Western Water Rights and the U.S. Supreme Court, James H. Davenport
Western Water Rights and the U.S. Supreme Court notes that in the early years of the twentieth century, the Western United States was a very different place. Water was scarce and battles over who could access it were fierce. The Supreme Court was the only forum weighty enough to take on questions about Western water rights, including a key question bubbling under the Laramie River between Colorado and Wyoming: do states have sovereign authority over the waters in their territories, or does the legal doctrine of prior appropriation, in which senior water appropriators outrank and can displace junior water appropriators of their claims, hold true in the West? This book takes a look at the historical backdrop of Western expansion and how access to water defined it in the decades before the turn of the twentieth century. It introduces important water law doctrines of the era, including prior appropriation, equitable apportionment, and interstate water compacts. It profiles the main Supreme Court Justice responsible for the consequential Wyoming v. Colorado case. Then it delves into the fight itself, the yearslong dispute over the Laramie River, and its momentous impact on water law for decades to come.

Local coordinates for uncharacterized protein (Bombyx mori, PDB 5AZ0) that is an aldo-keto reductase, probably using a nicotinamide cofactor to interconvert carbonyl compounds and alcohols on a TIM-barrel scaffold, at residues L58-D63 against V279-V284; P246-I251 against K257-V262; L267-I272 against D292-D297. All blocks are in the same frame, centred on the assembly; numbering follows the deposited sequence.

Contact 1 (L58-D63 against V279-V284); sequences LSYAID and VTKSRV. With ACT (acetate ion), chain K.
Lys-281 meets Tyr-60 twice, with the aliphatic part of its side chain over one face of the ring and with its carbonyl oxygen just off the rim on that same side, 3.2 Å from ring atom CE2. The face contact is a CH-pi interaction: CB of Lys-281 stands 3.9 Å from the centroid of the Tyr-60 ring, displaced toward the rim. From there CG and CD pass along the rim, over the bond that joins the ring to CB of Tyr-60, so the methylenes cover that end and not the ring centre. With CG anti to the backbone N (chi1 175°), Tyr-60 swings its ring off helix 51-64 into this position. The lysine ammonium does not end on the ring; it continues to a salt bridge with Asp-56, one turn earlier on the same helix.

Fresh Water in International Law, Laurence Boisson de Chazournes
The types of disputes of that formed the basis of Western Water Rights are greatly magnified globally, where waterways may be shared by as many as seventeen countries. Fresh Water in International Law notes that fresh water is a shining example of human interdependence—water flows from jurisdiction to jurisdiction through a variety of natural phenomena, and some cooperation is necessary to prevent waste and spoilage and ensure that those who need it have access to enough fresh, clean, and alarmingly scarce water. In addition to the challenge of disputed uses, the book identifies threats such as climate change and overexploitation by modern society as threats to water security in areas around the globe. The book introduces the international and national governance mechanisms that govern water sources around the world. It explores the economic and environmental aspects of water as well as human needs, which leads some observers to call for a human right to water. The book closes on a note of conflict, which is common in matters of water: sharing such an essential resource is a difficult proposition, especially for countries increasingly straining to provide for their own citizens.